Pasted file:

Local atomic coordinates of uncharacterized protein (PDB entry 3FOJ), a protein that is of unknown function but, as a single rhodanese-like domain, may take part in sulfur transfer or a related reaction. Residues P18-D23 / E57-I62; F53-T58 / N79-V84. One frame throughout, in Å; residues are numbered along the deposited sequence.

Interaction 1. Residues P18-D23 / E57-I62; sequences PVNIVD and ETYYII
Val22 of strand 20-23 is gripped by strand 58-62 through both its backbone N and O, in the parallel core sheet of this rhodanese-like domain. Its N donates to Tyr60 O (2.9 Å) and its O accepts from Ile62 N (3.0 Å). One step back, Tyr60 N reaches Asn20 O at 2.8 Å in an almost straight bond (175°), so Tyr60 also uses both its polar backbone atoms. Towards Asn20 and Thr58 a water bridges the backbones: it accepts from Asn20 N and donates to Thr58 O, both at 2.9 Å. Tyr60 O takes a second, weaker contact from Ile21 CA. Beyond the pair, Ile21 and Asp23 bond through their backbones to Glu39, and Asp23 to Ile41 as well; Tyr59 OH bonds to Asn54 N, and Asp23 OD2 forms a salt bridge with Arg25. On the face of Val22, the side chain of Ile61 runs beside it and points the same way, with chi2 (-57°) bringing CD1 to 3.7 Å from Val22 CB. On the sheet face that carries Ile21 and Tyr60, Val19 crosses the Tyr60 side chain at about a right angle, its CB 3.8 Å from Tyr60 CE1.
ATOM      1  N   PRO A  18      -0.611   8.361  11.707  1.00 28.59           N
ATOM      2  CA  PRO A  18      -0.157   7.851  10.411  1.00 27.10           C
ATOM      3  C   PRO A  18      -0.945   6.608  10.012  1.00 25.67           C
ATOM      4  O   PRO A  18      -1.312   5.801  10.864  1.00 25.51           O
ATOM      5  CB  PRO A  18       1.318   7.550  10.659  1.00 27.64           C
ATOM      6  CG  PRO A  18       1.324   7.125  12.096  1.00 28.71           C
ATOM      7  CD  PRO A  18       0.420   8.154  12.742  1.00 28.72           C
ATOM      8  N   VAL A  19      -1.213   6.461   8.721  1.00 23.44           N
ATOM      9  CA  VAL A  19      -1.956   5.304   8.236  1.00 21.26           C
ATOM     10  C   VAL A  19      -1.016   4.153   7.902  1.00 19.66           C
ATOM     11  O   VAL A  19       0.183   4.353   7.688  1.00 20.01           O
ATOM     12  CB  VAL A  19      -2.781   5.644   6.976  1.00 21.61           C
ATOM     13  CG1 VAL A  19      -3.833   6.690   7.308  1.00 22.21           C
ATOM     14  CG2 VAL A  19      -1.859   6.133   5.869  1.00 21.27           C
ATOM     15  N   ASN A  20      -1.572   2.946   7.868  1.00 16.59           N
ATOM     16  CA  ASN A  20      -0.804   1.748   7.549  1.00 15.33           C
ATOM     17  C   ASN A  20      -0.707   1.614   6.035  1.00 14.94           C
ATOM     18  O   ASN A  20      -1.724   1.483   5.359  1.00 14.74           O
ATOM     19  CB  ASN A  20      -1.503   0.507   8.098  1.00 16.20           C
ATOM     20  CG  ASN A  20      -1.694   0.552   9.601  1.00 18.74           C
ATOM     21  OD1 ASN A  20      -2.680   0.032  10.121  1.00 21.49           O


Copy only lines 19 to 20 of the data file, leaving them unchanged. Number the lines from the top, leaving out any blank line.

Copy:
ATOM     16  CA  ASN A  20      -0.804   1.748   7.549  1.00 15.33           C
ATOM     17  C   ASN A  20      -0.707   1.614   6.035  1.00 14.94           C